As for the role of AFOs in this patient population, research is in the works, such as the effect of a lightweight low-profile carbon fiber AFO on the primary outcome of peak walking time in patients with PAD. One of the secondary study outcomes is claudication onset time. The study, led by Ryan Mays, PhD, MPH, a research assistant professor of exercise physiology at the University of Montana in Missoula, will be completed this December, according to clinical

A second study, being conducted at the University of Nebraska, Omaha, will determine whether use of an off-the-shelf carbon composite AFO can boost walking performance in patients with PAD.10 For study inclusion, patients must demonstrate a positive history of chronic claudication and limitations to their ability to exercise because of that claudication. The estimated primary completion date for the study is April 2022.

Mays and colleagues offered some insights into how AFOs performed in patients with claudication. At the 2017 American College of Sports Medicine (ACSM) meeting in Denver, they presented results from a study in 15 patients with PAD and IC who were fitted with bilateral carbon fiber AFOs to supplement a community walking program.11

AFO use was associated with significantly less peak ankle plantar flexion power during the propulsion phase of walking at initial testing (mean 1.5 W/kg with AFO vs 2.6 W/kg without). The reduced propulsion power was also associated with 4.5° less dorsiflexion during the terminal phase of stance, a significant difference. Peak ankle plantar flexion moment and calf muscle recruitment did not differ significantly between conditions. A similar pattern of results was observed at 12 weeks.

The authors underscored the finding that calf muscle recruitment was not adversely affected by AFO use, contrary to the belief among some clinicians that AFO use is associated with muscle

“Maintenance of calf muscle recruitment when using the AFO was an unexpected but favorable finding that contradicts conventional wisdom,” the authors wrote. “Patients maintained normal values of ankle motion using AFO and sustained their gait velocity over time. The AFO reduces power demands on the calf muscle, which has the potential to reduce [intermittent claudication] while still maintaining muscle integrity and walking function.”11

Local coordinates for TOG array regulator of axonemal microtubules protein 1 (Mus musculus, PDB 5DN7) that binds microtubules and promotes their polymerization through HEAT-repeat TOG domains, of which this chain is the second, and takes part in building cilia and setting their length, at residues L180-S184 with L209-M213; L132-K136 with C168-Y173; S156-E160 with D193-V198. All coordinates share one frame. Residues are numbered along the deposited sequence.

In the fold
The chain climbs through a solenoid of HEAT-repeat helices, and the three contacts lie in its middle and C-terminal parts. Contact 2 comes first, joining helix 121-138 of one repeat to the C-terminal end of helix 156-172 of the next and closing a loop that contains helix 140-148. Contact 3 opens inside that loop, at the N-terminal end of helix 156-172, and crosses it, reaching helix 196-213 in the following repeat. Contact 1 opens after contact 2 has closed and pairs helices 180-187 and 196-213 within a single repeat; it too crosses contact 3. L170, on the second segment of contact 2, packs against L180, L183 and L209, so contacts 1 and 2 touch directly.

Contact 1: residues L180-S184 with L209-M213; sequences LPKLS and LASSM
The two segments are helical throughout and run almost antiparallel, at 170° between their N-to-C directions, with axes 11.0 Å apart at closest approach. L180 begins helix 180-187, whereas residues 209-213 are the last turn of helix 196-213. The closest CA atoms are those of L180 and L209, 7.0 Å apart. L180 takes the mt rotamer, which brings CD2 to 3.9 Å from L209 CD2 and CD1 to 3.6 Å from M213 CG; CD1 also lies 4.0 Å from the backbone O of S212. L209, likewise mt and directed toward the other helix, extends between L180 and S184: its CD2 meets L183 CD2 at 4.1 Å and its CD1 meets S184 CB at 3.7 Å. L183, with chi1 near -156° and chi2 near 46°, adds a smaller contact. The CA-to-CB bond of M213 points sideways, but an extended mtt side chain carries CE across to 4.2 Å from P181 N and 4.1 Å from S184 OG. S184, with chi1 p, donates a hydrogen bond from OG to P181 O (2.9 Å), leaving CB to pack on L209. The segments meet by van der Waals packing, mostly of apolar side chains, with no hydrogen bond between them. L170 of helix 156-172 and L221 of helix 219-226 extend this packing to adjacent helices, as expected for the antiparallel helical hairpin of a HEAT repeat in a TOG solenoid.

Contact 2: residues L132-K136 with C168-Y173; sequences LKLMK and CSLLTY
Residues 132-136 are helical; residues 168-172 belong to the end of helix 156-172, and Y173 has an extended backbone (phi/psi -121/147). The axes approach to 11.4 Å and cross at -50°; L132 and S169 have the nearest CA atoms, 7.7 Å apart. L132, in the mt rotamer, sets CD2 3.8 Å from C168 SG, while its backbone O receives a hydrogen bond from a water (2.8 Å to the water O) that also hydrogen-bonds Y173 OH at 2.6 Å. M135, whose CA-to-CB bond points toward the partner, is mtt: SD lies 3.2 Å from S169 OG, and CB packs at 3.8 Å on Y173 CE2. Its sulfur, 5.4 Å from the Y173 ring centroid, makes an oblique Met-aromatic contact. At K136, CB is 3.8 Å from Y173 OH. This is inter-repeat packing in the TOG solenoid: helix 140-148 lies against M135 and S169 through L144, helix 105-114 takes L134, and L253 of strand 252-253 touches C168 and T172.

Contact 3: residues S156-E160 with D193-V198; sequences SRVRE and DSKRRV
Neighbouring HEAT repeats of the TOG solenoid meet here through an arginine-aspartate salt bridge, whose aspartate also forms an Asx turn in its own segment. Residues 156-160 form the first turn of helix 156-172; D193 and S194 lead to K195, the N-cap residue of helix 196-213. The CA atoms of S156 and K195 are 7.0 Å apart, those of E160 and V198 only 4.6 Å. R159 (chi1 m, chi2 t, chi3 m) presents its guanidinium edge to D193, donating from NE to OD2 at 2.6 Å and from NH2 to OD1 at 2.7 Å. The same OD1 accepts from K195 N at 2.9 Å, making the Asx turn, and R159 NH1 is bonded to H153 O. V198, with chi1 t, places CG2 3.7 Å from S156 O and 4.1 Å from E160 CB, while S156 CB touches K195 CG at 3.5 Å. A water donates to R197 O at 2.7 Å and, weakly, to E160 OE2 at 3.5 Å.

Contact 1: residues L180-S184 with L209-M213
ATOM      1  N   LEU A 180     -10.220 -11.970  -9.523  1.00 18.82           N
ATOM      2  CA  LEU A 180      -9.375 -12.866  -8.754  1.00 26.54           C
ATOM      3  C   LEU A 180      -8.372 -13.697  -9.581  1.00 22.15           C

Coauthor Mizner, who presented the findings at the ACSM meeting, explained to LER that because an AFO limits ankle motion, “it restricts some of the mechanical demands on the calf muscles when they walk … I thought [the AFO] might augment their calf muscle performance and we might actually have more calf muscle power; it appears to have been actually quite a bit less.”

But the lack of calf muscle power was not a negative, Mizner emphasized, noting that despite the decrease in how much the ankle contributed to walking, there was no decrease in the neural recruitment.

“There are two factors that contribute to power. One is the velocity of the movement, and the second is the torque demand at the joint,” he said. “What made the power go down is that the ankle didn’t move at the same velocity; it slowed its movement. The brain’s response to that was not to turn the muscle off. The muscle still got the same message from the brain to contract; it was just working slower and in less motion.”

Mizner said the group plans to continue building on this research, including a randomized controlled trial, a placebo controlled trial, and qualitative data based on patient feedback about the value of the devices. Anecdotally, he said, the results are promising.

“We had one lady in her forties who could walk two minutes before she had calf pain,” Mizner said. “She didn’t want to participate in any life activities. She put the braces on, and could walk for twenty minutes. As far as I know she’s still using them. That’s the ideal story of how [device intervention] works.”

In practice